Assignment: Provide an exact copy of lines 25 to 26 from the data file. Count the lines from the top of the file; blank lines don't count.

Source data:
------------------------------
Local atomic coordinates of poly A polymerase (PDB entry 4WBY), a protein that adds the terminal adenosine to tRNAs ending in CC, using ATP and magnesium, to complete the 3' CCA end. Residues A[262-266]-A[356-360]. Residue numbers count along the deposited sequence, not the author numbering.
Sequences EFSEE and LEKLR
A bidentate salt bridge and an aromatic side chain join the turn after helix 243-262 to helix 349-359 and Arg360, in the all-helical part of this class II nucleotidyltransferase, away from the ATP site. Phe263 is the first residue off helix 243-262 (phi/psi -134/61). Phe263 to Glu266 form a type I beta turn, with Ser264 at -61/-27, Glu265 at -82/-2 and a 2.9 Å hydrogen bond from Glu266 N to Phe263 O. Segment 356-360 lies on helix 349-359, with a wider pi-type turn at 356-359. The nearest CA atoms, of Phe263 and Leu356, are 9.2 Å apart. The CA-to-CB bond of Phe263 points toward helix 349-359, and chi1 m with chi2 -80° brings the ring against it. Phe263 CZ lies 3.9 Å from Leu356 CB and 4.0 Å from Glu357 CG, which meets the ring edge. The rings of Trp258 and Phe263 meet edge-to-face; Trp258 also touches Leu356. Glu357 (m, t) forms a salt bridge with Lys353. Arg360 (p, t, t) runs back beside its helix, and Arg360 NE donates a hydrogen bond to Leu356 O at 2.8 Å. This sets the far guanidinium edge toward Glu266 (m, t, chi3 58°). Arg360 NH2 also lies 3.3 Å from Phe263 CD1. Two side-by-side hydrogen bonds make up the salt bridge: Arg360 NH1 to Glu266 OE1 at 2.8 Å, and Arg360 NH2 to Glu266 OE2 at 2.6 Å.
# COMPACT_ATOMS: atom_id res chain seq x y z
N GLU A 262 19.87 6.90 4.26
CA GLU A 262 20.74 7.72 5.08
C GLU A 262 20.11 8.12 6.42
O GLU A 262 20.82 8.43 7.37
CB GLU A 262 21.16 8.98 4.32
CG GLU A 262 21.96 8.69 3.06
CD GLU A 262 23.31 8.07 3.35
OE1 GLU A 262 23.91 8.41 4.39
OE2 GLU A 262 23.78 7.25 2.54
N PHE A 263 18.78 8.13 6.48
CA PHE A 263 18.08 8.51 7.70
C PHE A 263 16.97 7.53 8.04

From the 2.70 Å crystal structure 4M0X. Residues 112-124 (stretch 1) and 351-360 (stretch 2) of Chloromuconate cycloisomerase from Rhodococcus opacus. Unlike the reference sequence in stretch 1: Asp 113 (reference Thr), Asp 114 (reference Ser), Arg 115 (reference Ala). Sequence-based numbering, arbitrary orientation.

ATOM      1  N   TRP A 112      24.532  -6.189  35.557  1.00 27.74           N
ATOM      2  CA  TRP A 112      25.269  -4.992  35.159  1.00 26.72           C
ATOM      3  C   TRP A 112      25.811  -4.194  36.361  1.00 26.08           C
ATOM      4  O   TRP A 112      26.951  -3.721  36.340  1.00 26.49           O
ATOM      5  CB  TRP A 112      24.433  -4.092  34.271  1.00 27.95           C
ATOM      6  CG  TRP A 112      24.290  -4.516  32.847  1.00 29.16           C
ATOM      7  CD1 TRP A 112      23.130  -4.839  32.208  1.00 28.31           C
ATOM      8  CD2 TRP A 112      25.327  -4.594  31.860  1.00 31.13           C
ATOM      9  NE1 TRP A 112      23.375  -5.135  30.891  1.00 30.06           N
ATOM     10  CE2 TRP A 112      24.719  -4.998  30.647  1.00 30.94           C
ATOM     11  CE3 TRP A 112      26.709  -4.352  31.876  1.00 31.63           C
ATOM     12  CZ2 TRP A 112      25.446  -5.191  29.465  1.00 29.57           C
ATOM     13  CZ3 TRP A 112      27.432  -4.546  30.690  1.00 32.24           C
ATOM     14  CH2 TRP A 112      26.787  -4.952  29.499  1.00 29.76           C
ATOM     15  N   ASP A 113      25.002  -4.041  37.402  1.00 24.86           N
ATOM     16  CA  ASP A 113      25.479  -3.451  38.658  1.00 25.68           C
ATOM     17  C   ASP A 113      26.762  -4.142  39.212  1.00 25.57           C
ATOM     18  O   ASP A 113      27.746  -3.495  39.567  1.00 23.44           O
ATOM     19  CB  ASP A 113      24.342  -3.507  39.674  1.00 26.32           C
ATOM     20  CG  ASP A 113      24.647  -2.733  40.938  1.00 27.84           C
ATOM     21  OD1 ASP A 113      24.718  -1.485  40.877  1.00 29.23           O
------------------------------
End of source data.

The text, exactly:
ATOM      8  CD2 TRP A 112      25.327  -4.594  31.860  1.00 31.13           C
ATOM      9  NE1 TRP A 112      23.375  -5.135  30.891  1.00 30.06           N